Techcrunch recently reported that Amazon is planning to enter Singapore in the first quarter of 2017. Their sources said that “Amazon is fully focused on expanding into Singapore at this point”. Amazon has already leased a 100,000sqft storage facility in Jurong East and is reportedly trying to hire 100 people to help them launch the operation. Both Amazon Prime and AmazonFresh grocery services will be offered from day 1.
In my view, the implications on the Singaporean e-commerce market will be huge. Amazon has dominated practically all the regions it has entered and I believe that Singapore will be no exception. The company’s customer focus is legendary. Since a few years back, Singaporeans have been able to buy products from the US website at no shipping fee as long as the cost is above US$125, but delivery takes weeks, some of the products on the US website are not sold internationally and US warranties typically don’t extend to Singapore. Amazon.sg will solve all these problems.
Singapore is a modern city, but the e-commerce revolution hasn’t extended to the island yet. Going to Orchard Road on a Sunday feels like travelling back in time. Department stores are packed with people, noise levels are high and queues can be long. It’s not for a lack of retail space – there are more than 100 malls across the island, of which 40 are along Orchard Road. The reason why malls are packed is because there is no alternative. If you want to buy a certain piece of apparel, you have to go to Orchard Road. With e-commerce competition heating up, this situation is now changing.
Prices in shops tend to be very high. High rents is one of the contributing factors. Another factor is that leases tend to be three years long rather than say the 15 years in the UK or Australia. If you build a successful outlet, chances are that landlords will raise prices at the next point of renegotiation. This higher risk for tenants translates into higher prices for customers.
E-commerce sales as % of total retail sales in Singapore is only 2.1% – lower than practically any other developed market. The average globally is 7.4% and the global average is expected to reach 13.0% by 2019. Singapore’s closest peers may be Japan and South Korea, whose average e-commerce sales as % of total retail sales is 7.6% – almost 4x higher than in Singapore.
Blue bars: regions where Amazon.com has a presence
The impact of e-commerce
There are a number of benefits from buying products in physical stores:
- To get a specific job done, such as buying shoes or a book
- To give you inspiration on what you might want to buy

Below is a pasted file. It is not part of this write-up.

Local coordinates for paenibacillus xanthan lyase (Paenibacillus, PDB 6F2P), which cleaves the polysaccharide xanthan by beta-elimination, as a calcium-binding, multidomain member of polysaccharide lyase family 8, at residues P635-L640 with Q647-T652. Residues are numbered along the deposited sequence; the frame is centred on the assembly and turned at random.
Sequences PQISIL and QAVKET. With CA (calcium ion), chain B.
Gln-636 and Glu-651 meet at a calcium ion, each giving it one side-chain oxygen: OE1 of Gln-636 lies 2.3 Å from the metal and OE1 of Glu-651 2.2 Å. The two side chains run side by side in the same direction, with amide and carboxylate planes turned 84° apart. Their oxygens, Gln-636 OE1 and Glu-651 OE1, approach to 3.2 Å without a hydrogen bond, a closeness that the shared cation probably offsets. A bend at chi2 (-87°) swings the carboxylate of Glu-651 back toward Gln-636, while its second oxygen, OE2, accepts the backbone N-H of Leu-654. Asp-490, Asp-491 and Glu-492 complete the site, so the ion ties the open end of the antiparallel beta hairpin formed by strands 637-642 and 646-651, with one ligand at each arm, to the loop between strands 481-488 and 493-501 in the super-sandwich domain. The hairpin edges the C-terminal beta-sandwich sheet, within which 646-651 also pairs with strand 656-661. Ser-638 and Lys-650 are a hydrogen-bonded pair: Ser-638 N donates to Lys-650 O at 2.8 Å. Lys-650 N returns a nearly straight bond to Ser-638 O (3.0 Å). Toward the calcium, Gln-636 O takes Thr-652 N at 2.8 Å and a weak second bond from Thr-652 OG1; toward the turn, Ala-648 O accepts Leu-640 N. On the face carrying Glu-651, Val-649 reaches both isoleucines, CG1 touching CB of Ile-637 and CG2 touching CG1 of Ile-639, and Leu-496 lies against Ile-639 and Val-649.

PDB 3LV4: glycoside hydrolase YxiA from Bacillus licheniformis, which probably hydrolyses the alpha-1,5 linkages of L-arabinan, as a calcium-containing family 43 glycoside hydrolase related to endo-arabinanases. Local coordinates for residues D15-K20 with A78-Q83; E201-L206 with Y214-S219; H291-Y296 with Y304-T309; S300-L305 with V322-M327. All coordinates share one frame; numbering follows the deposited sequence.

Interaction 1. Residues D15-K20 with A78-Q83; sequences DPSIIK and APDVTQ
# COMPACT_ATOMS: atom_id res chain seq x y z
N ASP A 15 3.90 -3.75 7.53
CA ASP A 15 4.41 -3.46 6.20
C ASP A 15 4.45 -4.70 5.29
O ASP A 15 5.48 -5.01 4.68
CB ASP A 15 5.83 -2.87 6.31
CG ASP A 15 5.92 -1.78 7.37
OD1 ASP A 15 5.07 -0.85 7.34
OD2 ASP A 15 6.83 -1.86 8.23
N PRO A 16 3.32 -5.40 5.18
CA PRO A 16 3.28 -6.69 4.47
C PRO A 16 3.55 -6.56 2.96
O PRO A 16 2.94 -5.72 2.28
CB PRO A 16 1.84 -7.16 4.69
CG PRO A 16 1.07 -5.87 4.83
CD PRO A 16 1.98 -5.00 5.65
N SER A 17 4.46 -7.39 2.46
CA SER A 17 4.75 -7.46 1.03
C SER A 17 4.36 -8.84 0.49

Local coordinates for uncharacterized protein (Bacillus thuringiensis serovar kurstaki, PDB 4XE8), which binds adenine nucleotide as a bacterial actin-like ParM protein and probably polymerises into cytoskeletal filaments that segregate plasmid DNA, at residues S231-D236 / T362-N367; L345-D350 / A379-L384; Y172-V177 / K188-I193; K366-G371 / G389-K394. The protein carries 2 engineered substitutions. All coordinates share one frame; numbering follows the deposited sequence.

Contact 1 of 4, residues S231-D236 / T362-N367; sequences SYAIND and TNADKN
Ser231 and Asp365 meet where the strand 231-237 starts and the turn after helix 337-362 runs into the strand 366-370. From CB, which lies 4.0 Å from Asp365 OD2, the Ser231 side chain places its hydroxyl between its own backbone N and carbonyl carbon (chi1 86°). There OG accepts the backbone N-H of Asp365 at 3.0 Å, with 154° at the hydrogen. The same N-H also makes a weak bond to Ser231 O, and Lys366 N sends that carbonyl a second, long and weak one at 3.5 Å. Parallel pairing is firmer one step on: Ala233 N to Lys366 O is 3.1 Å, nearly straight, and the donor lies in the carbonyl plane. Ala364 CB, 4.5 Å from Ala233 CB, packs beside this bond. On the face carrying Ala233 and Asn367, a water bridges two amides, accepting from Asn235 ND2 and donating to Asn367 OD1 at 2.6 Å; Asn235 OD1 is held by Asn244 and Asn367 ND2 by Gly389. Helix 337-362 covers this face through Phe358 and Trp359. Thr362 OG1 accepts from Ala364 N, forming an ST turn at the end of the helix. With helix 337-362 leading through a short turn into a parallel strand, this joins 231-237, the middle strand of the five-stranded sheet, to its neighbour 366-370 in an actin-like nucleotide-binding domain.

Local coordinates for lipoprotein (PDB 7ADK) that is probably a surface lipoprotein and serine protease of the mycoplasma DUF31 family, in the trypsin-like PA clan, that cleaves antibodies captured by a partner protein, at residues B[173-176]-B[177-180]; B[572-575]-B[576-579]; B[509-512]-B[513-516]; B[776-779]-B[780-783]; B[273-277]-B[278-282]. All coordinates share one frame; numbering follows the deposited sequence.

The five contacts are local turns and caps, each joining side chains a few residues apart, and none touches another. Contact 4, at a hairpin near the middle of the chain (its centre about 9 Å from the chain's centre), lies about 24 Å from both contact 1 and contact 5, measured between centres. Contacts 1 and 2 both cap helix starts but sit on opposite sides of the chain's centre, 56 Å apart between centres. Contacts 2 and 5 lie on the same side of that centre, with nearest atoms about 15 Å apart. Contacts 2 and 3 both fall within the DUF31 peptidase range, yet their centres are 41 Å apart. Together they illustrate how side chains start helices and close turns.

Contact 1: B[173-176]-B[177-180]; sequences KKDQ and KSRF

- Excitement: something to do when you are bored
- A social venue: somewhere to meet you friends
- A physical store gives you assurance that the product is real
E-commerce is fantastic at solving the first need, and perhaps also the second one. Websites such as Amazon offer much lower prices, one-click shopping and direct delivery. The website also offers reviews and product suggestions using clever algorithms to give inspiration on what you might want to buy next. But e-commerce cannot fully replace the value of physical retail as a place to meet friends, to excitement of browsing for new products and assurance that the product is real.
The impact from e-commerce in my mind, will therefore be the greatest for products that are low-ticket items, commoditised and perhaps even somewhat boring. No-one is excited about spending one hour to go buy ink for a printer or Wilson tennis balls. A high-end watch or a Chanel bag may be best to buy in a brand-name store, just to make sure that it is genuine.
The actual experience of online shoppers in countries such as the United States corroborate this view: commoditised products such as fashion, books, stationary, travel, consumer electronics and beauty products dominate online retail.
Inevitably, physical stores will have to move away from merely keeping inventory to offer entertainment in various forms. The retail market of tomorrow will be characterised by:
- Commoditised & small-scale items mostly sold online, while bulkier items that need inspection before buying will still be sold in physical stores. Home Depot and Lowe’s are doing well in America for example, while electronics and apparel stores are suffering.
- Lifestyle malls focusing on entertaining rather than keeping inventory of goods for sale. And hence restaurants, cinemas, cafés will be key in attracting foot traffic
- Brands using flagship stores for marketing rather than for storage space
- First-tier malls (>$500psf) doing great while second tier malls suffer
- The anchor tenant phenomenon dying out as shoppers increasingly demand variety
- Pop-up stores become more common, as a cheap way for smaller brands to gain recognition without signing up for long-term leases
There are already quite a number of e-commerce sites in Singapore: Alibaba’s AliExpress as well as its Lazada and Zalora websites, previously owned by Germany’s Rocket Internet are popular. South Korea’s eBay clone Qoo10.sg is big, as is Japan’s e-commerce giant Rakuten.